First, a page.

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You haven’t see the Grand Canyon until you’ve seen it on foot. As a professional hiker who’s walked must-see destinations around the world, I can verify that the Grand Canyon is worthy of its title as “one of the Seven Natural Wonders.” The trick most people miss when visiting the Grand Canyon is that the best views aren’t from the top. The Grand Canyon is so big, that you need to hike into it to get the real scope of its size and beauty.
Hiking in the Grand Canyon
At 18 miles long and more than 6,000 feet deep, the Grand Canyon exhibits 2 billion years of geology along the Colorado River. When you hike down into the canyon, you get to see those red, rust, rose, white, and burnt orange rock sequences up close. Arizona’s dry air preserves these colorful rocks well. You’ll see layer upon layer of what geologists consider some of the most complete geologic columns in the world.
You can access the Grand Canyon from either the North or South Rim. The Colorado River bisects the Kaibab Plateau, which means both sides have trails that are relatively flat on the rims. Trails that drop into the canyon are much steeper. At an average elevation of 8,000 feet, the North Rim is about 1,000 feet higher in elevation than the South Rim. Because of the diversity in elevation throughout the park, it’s home to five of the seven life zones in the world and three of the four types of deserts in North America. When you hike in the canyon, you get to see a lot of ecosystems in relatively few miles of walking.
When is the best time to visit the Grand Canyon?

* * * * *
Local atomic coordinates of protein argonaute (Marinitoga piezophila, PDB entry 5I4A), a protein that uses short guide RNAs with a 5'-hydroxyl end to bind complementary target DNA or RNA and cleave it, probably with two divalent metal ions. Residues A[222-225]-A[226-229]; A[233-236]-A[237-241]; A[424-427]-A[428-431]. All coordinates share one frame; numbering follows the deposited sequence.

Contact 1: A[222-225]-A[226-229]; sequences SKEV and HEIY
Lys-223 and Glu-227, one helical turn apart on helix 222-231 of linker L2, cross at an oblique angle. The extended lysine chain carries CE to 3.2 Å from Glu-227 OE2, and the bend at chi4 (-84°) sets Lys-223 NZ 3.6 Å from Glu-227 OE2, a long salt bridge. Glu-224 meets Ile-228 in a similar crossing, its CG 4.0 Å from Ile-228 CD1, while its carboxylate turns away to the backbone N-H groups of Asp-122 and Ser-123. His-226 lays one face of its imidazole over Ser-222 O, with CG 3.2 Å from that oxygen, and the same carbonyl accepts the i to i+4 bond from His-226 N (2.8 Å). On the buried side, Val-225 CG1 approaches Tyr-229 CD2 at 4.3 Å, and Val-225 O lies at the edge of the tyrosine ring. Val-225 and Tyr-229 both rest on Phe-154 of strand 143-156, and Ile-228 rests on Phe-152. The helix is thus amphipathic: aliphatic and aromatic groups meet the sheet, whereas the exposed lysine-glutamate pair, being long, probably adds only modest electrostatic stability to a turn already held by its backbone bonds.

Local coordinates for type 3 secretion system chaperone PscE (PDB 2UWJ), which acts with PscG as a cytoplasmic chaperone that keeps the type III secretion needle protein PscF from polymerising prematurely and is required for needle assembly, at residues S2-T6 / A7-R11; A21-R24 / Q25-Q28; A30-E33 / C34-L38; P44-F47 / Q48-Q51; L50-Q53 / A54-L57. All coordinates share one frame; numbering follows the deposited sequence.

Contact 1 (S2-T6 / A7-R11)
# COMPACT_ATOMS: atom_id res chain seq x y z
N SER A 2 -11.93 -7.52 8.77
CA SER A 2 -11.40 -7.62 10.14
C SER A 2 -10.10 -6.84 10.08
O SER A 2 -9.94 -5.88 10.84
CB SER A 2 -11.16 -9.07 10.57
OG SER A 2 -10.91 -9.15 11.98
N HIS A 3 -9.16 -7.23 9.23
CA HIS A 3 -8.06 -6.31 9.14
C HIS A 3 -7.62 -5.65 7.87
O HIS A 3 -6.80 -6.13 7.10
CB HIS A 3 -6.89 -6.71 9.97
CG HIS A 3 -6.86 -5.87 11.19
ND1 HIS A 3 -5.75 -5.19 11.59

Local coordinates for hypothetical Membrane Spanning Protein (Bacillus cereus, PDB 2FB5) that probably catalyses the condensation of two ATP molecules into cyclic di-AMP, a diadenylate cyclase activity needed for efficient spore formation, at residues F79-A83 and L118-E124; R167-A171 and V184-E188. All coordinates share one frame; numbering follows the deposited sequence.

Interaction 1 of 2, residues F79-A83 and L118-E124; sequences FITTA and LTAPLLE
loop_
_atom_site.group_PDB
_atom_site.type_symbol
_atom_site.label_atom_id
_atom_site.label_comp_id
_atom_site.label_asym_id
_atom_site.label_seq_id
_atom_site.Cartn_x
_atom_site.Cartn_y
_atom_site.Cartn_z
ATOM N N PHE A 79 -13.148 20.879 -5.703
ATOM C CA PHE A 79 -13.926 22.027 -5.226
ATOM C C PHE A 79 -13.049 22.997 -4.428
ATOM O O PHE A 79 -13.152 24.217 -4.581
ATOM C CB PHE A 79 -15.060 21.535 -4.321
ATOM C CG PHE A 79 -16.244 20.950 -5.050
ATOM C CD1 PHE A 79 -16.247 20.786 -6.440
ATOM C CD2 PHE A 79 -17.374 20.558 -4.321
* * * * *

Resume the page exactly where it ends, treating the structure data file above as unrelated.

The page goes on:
While I prefer the ecological diversity, lack of crowds, and cooler temperatures at the North Rim, it’s important to note that, during winter and early spring, it’s covered in snow and road access to it is closed. The South Rim is open year-round and is easier to access, especially if you’re flying into a major airport like Las Vegas or Phoenix. To give you an idea of the difference in crowds, 90% of the park’s visitors are at the South Rim.
I also think that spring and fall are the best times of year in the Grand Canyon. On both Rims, temperatures are milder and trails aren’t as crowded with folks on summer vacation. The North Rim may seem more remote, but it’s relatively close to other national parks and monuments like Zion and Grand Staircase Escalante. If you time it right, a North Rim visit can coincide with a Western National Park tour.
Be prepared for varying temperatures and conditions
It goes without saying that the Grand Canyon can get hot. Temperatures in the canyon vary by elevation and season. The bottom of the canyon along the Colorado River can be 30° warmer than on the Rim. In summer, the Inner Canyon gets above 100 ºF on most days. I always start hikes into the canyon at sunrise or pre-dawn, bringing electrolytes and more water than I think I need (the park recommends carrying at least a gallon per person per hike).
Sun protection — including sunglasses, a sun hat, and sunblock — is essential. Snow and ice are common in the winter and early spring. If you’re visiting at that time of year, check first with rangers to make sure your trails are safe for travel. The Grand Canyon claims lives every year and rescues are common. Be prepared and check weather and conditions before setting out on any of these hikes at any time of year.
Plan your stay ahead of time
Whether you’re visiting the North or South Rim, I recommend making reservations for hotels and campgrounds months before your trip. If you are visiting during a popular time or making a last minute decision to visit, there are hotels available outside the park. I often stay (or at least eat) in the town of Tusayan, which is about 2 miles south of the South Rim entrance station. Kaibab, Arizona, or Kanab, Utah, are the closest towns to the North Rim, both about a 1.5 hour drive from the North Rim entrance station.